Saturday, August 24, 2019

Launch Of My Shorts Project

Today I am launching an extra dimension to my "released on this day" repertoire. There are so many wonderful short horror films made every year, and yet they get very little recognition. I intend to feature 1 (or 2) per day, with information as to where they premiered. A few (precious few) are very famous; most are much more obscure. Some are much longer than others, though the average time for each is around 10 minutes (and I will not be including, for the most part, silent films in this-despite the Edison production still shown above). There are so many horror goodies lurking in these mini-films--it's time to start recognizing and enjoying them more. 

Today's inaugural posting comes from a film that debuted last year at London's FrightFest (which is going on right now and has a whole line up of shorts the lineup here and here). If you have stopped here before, you may have noticed my listing of Female Horror Directors in the margin (you can check that here or click the photo of the gorgeous Ida Lupino to your right). This short is special, it is a full on sound experience (so grab those headphone). It was written and directed by Roxanne Benjamin, who has served as a producer on some awesome horror projects (XX being amongst them!) and worked on the series "House." So without further adieu, I give you Final Stop

Friday, August 23, 2019

Random Keyword Horror

Keyword: Lumberjack

Keyword: Based On Video Game

Keyword: Female Frontal Nudity

Keyword: Manhattan New York City 

Keyword: Coma

Keyword: Boy

Keyword: Outer Space 

Keyword: Snow

Keyword: Killing

Thursday, August 22, 2019

Random Keyword Horror: Thursday Lead-In

Keyword: Haunted Hotel

Keyword: Paranormal Phenomena 

Keyword: Government Conspiracy 

Keyword: The Conjuring Universe

Keyword: Based On Book

Keyword: Vampire

Keyword: Based On Comic Book

Keyword: Graphic Violence

Sunday, August 18, 2019

Random Horror Movie Review: Boa vs. Python (2004)

Horror Sub-Genre: Monsters, Wildlife Gone Wrong

Year: 2004

Country: USA (um, it was filmed in Sofia, Bulgaria...
     yeah, Bulgaria as well)

Language: English

Runtime:  92 minutes

Tagline:  Two Reptilian Killing Machines Face Off To Fight To The Death--With Humanity As The Prize

Watched: via Amazon Prime

Bonus: There aren't any, sorry!

Recommendation: For David Hewlett fans only (maybe). Or for fans of cheesy CGI, you know who you are, and that's cool!

[There are spoilers...sort of, not sure this film could be "spoiled"]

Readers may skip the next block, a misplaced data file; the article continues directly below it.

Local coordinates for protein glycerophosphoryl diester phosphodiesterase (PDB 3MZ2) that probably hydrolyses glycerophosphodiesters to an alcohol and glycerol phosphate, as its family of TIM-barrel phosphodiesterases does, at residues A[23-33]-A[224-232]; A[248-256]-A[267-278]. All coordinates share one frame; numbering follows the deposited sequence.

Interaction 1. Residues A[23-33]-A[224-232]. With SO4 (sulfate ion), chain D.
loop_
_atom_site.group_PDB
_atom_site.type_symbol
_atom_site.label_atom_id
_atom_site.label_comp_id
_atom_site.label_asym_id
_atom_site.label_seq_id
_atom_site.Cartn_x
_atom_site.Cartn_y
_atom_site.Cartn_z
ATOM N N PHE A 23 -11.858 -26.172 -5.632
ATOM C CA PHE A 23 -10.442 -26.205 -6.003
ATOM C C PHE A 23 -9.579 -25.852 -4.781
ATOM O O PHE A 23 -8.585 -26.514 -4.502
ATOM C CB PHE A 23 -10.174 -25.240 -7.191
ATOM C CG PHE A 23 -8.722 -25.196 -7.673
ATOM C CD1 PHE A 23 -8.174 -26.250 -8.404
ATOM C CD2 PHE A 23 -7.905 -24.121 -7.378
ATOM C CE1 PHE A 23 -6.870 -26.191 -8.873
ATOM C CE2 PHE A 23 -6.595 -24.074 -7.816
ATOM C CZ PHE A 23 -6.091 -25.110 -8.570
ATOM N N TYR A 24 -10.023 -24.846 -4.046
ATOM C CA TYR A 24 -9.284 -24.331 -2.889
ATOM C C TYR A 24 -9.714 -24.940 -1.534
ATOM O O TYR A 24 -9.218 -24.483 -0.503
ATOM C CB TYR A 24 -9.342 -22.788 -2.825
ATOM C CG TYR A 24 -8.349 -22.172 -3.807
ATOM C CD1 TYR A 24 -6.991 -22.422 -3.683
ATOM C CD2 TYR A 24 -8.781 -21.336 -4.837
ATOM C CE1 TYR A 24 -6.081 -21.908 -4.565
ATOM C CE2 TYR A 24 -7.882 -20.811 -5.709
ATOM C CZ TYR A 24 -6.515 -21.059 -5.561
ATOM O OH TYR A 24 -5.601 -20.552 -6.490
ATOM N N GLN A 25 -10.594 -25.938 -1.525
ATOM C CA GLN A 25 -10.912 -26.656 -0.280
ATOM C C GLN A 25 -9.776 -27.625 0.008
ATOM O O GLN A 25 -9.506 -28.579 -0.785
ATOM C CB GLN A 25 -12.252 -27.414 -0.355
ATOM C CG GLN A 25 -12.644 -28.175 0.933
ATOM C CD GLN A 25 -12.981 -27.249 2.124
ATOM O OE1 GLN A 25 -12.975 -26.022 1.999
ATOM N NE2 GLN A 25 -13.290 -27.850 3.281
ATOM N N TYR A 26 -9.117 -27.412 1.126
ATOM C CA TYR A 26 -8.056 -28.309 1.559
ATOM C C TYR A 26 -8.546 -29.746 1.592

To properly understand where this film fits into it's place in history, one needs to remember--even if some of us have tried to forget--that Hollywood made a number of giant snake films, starting with Anaconda in 1997, before the general sense that a silly film like this could be tossed off "for fun."  Those films "gifted" us giant snakes that do impossible things like defy their own weight and making lightening fast moves no big snake could ever pull off out of water; of course this film takes those "rules" and runs with them. To give it some credit, this was one of the first "versus" films in a LONG line of many others (at least for American markets, the Japanese, after all, invented them in the 1960's: here is one of the very first and the very best!). It is also director David Flores' freshman outing and it shows. The film is intended to be a tongue-in-cheek all out creature-feature monster mash up. Forget the snakes, it pretty much fails to even deliver a proper fight between humans. It stars Adamo Palladino billed here as Adam Kendrick (see "Friends"), Jaime (Mrs. David Boreanaz) Bergman and the above mentioned David Hewlett of Stargate series' fame (Hewlett has also appeared in other science fiction horrors of note--including: Cube and Splice, and most recently, Guillermo del Toro's The Shape of Water). He plays a good-hearted scientist who is trying to come up with a "universal anti-venom" for all venomous snake bites (a laudable concept itself more science fiction than the giant snakes). For some reason never explained, this endeavour involves working with a giant bioengineered boa constrictor. That's the general back-story. Before we get to actually meet Emmett the scientist however, we are first forced to endure Palladino's casino-owning/big game hunting character Broddrick and his cheeky girlfriend Eve (Angel Boris Reed)...who we really get to see a lot of! Next, we meet Bergman's Monica Bond, who is some sort of "dolphin scientist"--she apparently designs marine tracking implants for the water bound mammals. (The fact that I know her character's last name proves I actually watched this turkey...more than once!).  So there are our cast of characters....